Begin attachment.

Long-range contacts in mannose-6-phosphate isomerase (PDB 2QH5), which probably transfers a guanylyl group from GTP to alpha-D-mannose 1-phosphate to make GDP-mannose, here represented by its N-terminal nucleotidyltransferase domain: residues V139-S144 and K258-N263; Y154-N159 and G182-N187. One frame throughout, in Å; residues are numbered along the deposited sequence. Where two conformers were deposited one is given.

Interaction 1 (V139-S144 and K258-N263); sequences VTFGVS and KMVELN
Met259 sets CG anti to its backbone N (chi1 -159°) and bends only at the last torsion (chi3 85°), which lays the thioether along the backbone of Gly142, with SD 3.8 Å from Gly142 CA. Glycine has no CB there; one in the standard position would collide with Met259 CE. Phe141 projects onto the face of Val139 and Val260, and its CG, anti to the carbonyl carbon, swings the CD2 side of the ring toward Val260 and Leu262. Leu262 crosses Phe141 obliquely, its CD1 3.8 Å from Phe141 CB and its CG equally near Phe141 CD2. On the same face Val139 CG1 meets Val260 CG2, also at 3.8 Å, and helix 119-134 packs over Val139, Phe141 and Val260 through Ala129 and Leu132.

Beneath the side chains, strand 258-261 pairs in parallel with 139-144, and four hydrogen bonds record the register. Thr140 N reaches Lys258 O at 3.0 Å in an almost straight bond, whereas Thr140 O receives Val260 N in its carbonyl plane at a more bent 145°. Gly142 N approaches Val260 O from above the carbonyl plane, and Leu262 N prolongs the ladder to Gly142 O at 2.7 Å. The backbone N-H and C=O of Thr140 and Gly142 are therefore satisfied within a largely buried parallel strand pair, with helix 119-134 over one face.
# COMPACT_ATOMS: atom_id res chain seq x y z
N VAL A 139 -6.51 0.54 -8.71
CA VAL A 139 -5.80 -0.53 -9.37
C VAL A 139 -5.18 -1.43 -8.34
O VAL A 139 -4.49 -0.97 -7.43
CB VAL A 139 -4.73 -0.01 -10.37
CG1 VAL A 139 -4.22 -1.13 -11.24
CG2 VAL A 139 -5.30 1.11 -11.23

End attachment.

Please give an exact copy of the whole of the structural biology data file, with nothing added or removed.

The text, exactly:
Long-range contacts in mannose-6-phosphate isomerase (PDB 2QH5), which probably transfers a guanylyl group from GTP to alpha-D-mannose 1-phosphate to make GDP-mannose, here represented by its N-terminal nucleotidyltransferase domain: residues V139-S144 and K258-N263; Y154-N159 and G182-N187. One frame throughout, in Å; residues are numbered along the deposited sequence. Where two conformers were deposited one is given.

Interaction 1 (V139-S144 and K258-N263); sequences VTFGVS and KMVELN
Met259 sets CG anti to its backbone N (chi1 -159°) and bends only at the last torsion (chi3 85°), which lays the thioether along the backbone of Gly142, with SD 3.8 Å from Gly142 CA. Glycine has no CB there; one in the standard position would collide with Met259 CE. Phe141 projects onto the face of Val139 and Val260, and its CG, anti to the carbonyl carbon, swings the CD2 side of the ring toward Val260 and Leu262. Leu262 crosses Phe141 obliquely, its CD1 3.8 Å from Phe141 CB and its CG equally near Phe141 CD2. On the same face Val139 CG1 meets Val260 CG2, also at 3.8 Å, and helix 119-134 packs over Val139, Phe141 and Val260 through Ala129 and Leu132.

Beneath the side chains, strand 258-261 pairs in parallel with 139-144, and four hydrogen bonds record the register. Thr140 N reaches Lys258 O at 3.0 Å in an almost straight bond, whereas Thr140 O receives Val260 N in its carbonyl plane at a more bent 145°. Gly142 N approaches Val260 O from above the carbonyl plane, and Leu262 N prolongs the ladder to Gly142 O at 2.7 Å. The backbone N-H and C=O of Thr140 and Gly142 are therefore satisfied within a largely buried parallel strand pair, with helix 119-134 over one face.
# COMPACT_ATOMS: atom_id res chain seq x y z
N VAL A 139 -6.51 0.54 -8.71
CA VAL A 139 -5.80 -0.53 -9.37
C VAL A 139 -5.18 -1.43 -8.34
O VAL A 139 -4.49 -0.97 -7.43
CB VAL A 139 -4.73 -0.01 -10.37
CG1 VAL A 139 -4.22 -1.13 -11.24
CG2 VAL A 139 -5.30 1.11 -11.23